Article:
He commandeered radio, television and print media to propagate his unfiltered views. Every Saturday he spoke on current events for hours, in a populist, shoot-from-the-hip style, from different locations around the country, often berating critics by name, labeling them “terrorists” or “rock throwers” and causing some to fear for their safely. He revealed the identities of several social media critics, leading to their harassment.
In May 2015 Correa stopped his motorcade in downtown Quito when he saw a teenage boy giving him the finger. He confronted the boy, who was later sentenced to twenty hours of community service. Protesters who shouted insults at the Minister of the Interior were charged with “sabotage and terrorism.” Students who attended a protest rally were expelled from their highly-regarded public high school.
For many Ecuadorians now feeling “Correa fatigue,” it is this ranting, bullying, hectoring politician they no longer want to see or hear or hear about. Even comedian John Oliver ridiculed Correa’s overbearing style. Correa wore out his public welcome, especially after oil prices dropped dramatically, forcing the curtailment of government programs, the withdrawal of institutional support for schools and hospitals and the non-payment of many public employees.
Adding to Ecuador’s economic stress, a devastating earthquake in April, 2016, killed more than 700 people and caused more than $3 billion damage, forcing Correa to ask the IMF for help and his tapped-out treasury to impose new taxes on Ecuadorians.
But Correa’s consolidation of state power went far beyond his contentious rhetoric. Early in his presidential tenure, Correa’s Alianza Pais party gained a majority of seats in the National Assembly. Correa’s judicial appointments solidified his total control of government. His ministries issued top-down policy directives concocted by bureaucrats often ignorant of the disciplines – medicine, education, labor – they wanted to reform.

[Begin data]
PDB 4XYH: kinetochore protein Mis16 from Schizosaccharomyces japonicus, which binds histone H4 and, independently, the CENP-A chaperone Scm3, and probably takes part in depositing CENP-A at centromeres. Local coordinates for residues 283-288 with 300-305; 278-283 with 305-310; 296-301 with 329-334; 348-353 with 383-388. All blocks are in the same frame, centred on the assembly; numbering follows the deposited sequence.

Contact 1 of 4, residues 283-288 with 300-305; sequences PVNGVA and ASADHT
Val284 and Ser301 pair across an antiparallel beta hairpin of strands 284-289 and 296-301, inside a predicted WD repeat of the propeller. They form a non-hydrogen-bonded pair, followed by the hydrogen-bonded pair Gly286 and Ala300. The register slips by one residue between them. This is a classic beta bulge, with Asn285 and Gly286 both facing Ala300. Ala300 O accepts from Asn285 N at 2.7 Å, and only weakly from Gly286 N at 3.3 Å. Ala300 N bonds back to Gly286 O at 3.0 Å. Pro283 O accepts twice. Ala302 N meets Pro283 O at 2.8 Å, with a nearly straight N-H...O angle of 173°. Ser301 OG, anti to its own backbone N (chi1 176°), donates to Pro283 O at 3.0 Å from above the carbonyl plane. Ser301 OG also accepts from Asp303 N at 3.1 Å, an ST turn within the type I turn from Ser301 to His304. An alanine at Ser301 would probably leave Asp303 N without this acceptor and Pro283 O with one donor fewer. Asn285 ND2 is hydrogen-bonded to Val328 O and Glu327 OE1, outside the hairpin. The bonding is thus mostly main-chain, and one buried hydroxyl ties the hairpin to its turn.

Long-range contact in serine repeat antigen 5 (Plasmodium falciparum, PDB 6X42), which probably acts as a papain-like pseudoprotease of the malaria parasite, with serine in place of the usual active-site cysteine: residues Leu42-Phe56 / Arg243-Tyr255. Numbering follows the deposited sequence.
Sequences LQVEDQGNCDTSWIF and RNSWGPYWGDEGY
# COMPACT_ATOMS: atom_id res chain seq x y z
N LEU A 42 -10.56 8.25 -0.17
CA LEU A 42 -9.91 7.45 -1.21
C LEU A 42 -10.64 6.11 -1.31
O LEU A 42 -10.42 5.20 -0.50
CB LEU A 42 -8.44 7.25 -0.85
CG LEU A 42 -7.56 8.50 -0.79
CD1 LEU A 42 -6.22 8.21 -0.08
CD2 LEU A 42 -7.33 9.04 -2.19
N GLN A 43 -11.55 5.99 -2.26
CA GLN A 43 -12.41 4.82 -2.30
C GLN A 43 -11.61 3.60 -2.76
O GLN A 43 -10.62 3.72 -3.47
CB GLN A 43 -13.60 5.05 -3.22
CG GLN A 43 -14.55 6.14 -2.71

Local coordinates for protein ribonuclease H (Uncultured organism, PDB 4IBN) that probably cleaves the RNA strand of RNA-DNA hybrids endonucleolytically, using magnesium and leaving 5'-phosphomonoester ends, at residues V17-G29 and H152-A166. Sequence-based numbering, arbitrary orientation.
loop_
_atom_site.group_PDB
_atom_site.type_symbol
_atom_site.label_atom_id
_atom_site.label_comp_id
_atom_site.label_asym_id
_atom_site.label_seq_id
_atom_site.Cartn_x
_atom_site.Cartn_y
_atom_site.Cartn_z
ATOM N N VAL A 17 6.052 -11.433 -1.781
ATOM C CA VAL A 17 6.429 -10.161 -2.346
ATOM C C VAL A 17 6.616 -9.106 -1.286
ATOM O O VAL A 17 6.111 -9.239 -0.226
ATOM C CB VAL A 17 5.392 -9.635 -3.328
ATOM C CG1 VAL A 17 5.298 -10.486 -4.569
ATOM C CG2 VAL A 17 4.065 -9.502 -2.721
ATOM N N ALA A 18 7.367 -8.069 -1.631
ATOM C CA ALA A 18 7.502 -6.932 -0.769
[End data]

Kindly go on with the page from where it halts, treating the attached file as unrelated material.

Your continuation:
Indigenous groups who initially supported Correa turned against him when he appeared to betray his promise to honor their sacred lands. Correa welcomed Chinese investment to exploit Ecuador’s resources, sometimes in traditionally indigenous territories, leading to violent confrontation. At this moment about 8,000 Ecuadorian military troops, armed with tanks, helicopter gunships and other weaponry, occupy cloud forests on the eastern slopes of the Andes long inhabited by the Shuar people, in order to protect a mining operation.
In this rich, biodiverse ecosystem, the Chinese are building what will become the second-largest copper mine in the world, with estimated annual royalties of $1.2 billion for the Ecuadorian government. Mine construction will consume 41,769 hectares of rain forest and rural agricultural land traditionally belonging to the Shuar.
At this difficult economic moment for his country, with low oil prices, massive layoffs of public employees, armed confrontations with indigenous protestors and urgent reconstruction efforts needed for disaster recovery, Correa’s decision to withdraw from politics appears strategic. The next president of Ecuador will not have an easy time.
Right now the polls are mixed. Some show Lenin Moreno ahead; while others favor Guillermo Lasso. Moreno has pledged to continue support for his nation’s poorest people, while promising a less contentious, confrontational approach than that of his predecessor. Lasso’s entire platform is simply the negation of Correa’s policies. He has offered nothing else.
”I know how to listen. I’m reaching out to everyone,” is Moreno’s campaign mantra. He also acknowledges the need to “refresh the country’s international relations.” He may seek new alliances as the so-called pink tide ebbs around him. But Moreno cannot criticize his autocratic mentor too much. Correa still enjoys a respectable forty percent approval rating after an eventful decade in power.
Ecuadorian voters have tended to favor leftist governments over the past forty years. But many suffering “Correa fatigue” who want change, think Lasso would bring the most dramatic transformations. Of course, voting for unspecified “change” is not necessarily a winning strategy, as a stunned U.S. electorate, now dealing with the brash, muddled Trump administration, can attest.